SOUTHEASTERN N.C. — North Carolina senators are urging the U.S. government to act swiftly in settling lawsuits for the nearly 3.5 million people impacted by contaminated water at Camp Lejeune.
The U.S. legislators wrote it is “imperative” for the Navy to ensure individuals receive justice.
The Jacksonville-based Marine Corps base, 60 miles north of Wilmington, admitted dangerous chemicals were found in its drinking water in 1982. The contamination began in 1953 and continued to expose base workers, service members and their families until 1987, according to the federal Agency for Toxic Substances and Disease Registry.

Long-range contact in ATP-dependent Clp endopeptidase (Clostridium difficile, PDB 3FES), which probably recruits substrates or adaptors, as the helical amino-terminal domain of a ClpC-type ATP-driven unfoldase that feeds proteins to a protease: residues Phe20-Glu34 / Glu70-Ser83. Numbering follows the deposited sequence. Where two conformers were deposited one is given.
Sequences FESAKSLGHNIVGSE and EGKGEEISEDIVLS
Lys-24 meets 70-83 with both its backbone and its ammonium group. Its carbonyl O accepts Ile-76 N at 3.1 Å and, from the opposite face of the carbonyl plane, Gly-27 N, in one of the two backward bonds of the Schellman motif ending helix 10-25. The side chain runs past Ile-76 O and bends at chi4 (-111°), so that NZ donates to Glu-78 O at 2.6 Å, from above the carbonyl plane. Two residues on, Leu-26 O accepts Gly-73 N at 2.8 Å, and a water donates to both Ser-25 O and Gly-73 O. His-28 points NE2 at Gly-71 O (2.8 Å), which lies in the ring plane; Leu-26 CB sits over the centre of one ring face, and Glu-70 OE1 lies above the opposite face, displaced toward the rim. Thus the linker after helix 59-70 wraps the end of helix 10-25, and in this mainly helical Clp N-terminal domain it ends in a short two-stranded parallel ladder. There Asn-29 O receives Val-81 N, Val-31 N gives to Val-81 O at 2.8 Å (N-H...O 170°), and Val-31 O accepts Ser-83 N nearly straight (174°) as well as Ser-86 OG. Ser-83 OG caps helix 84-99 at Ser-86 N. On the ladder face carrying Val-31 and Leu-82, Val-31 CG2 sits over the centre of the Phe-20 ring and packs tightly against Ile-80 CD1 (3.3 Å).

While most contaminated wells were removed from service in February 1985, thousands of people were impacted during the 30-year span.
In August 2022, President Joe Biden signed into law the Honoring Our Promise to Address Comprehensive Toxics Act, which addresses issues that affect veterans who were exposed to toxic materials during service. Within it, the Camp Lejeune Justice Act was enacted. As a result, those with adverse health effects from drinking the water can seek compensation and recover damages.